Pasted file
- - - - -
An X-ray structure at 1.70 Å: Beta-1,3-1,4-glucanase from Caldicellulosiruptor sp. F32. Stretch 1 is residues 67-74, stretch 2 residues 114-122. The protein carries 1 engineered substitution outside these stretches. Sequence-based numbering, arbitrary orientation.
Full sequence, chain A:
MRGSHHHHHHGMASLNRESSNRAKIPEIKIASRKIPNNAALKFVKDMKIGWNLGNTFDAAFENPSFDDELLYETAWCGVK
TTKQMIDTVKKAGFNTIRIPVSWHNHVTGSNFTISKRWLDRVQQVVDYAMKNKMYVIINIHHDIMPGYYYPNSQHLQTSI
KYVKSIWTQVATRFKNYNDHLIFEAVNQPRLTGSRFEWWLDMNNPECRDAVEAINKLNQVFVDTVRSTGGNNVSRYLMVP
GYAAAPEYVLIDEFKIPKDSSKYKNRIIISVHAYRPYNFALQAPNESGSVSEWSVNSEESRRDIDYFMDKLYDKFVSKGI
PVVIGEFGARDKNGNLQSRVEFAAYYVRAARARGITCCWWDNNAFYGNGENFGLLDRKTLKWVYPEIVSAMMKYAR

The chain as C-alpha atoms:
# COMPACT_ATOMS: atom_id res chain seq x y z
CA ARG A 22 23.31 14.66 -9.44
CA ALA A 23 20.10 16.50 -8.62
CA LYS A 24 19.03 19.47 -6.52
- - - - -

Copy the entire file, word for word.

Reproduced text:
An X-ray structure at 1.70 Å: Beta-1,3-1,4-glucanase from Caldicellulosiruptor sp. F32. Stretch 1 is residues 67-74, stretch 2 residues 114-122. The protein carries 1 engineered substitution outside these stretches. Sequence-based numbering, arbitrary orientation.
Full sequence, chain A:
MRGSHHHHHHGMASLNRESSNRAKIPEIKIASRKIPNNAALKFVKDMKIGWNLGNTFDAAFENPSFDDELLYETAWCGVK
TTKQMIDTVKKAGFNTIRIPVSWHNHVTGSNFTISKRWLDRVQQVVDYAMKNKMYVIINIHHDIMPGYYYPNSQHLQTSI
KYVKSIWTQVATRFKNYNDHLIFEAVNQPRLTGSRFEWWLDMNNPECRDAVEAINKLNQVFVDTVRSTGGNNVSRYLMVP
GYAAAPEYVLIDEFKIPKDSSKYKNRIIISVHAYRPYNFALQAPNESGSVSEWSVNSEESRRDIDYFMDKLYDKFVSKGI
PVVIGEFGARDKNGNLQSRVEFAAYYVRAARARGITCCWWDNNAFYGNGENFGLLDRKTLKWVYPEIVSAMMKYAR

The chain as C-alpha atoms:
# COMPACT_ATOMS: atom_id res chain seq x y z
CA ARG A 22 23.31 14.66 -9.44
CA ALA A 23 20.10 16.50 -8.62
CA LYS A 24 19.03 19.47 -6.52